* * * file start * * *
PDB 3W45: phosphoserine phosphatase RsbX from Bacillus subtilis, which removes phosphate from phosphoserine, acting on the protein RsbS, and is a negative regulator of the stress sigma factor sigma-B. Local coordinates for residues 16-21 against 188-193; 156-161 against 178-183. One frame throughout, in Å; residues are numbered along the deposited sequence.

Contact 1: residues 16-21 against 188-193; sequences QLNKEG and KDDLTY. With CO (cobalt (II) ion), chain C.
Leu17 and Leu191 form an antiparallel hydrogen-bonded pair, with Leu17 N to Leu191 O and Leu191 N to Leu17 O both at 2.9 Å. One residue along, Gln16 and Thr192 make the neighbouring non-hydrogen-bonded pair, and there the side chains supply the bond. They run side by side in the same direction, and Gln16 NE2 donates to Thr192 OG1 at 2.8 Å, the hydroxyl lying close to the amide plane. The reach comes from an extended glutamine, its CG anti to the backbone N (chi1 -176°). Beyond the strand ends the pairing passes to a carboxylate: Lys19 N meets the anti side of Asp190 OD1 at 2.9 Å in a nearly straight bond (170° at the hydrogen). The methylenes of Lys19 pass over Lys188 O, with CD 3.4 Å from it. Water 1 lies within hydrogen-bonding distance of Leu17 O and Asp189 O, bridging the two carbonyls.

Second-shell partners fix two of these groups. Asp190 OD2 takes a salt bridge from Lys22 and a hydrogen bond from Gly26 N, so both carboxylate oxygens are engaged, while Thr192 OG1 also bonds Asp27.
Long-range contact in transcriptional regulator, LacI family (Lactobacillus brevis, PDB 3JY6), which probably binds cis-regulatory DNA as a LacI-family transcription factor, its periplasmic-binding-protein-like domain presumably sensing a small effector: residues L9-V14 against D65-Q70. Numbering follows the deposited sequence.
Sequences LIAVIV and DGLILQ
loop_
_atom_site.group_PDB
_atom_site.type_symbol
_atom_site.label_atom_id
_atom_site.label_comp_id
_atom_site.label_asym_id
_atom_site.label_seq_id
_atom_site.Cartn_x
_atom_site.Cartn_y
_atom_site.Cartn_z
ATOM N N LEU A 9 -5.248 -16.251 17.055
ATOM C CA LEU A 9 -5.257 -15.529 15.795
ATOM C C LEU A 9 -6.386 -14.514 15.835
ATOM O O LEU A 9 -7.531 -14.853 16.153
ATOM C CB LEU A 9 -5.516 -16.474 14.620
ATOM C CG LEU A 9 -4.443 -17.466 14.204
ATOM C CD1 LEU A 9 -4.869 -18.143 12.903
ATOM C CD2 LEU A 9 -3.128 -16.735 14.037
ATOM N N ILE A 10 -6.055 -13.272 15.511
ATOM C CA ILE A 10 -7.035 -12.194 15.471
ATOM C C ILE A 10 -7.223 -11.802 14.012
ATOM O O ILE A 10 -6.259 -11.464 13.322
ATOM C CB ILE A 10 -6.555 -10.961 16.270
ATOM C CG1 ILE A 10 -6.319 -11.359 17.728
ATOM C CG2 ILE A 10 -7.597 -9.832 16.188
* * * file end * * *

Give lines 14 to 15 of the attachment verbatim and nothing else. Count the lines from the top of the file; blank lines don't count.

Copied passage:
_atom_site.Cartn_x
_atom_site.Cartn_y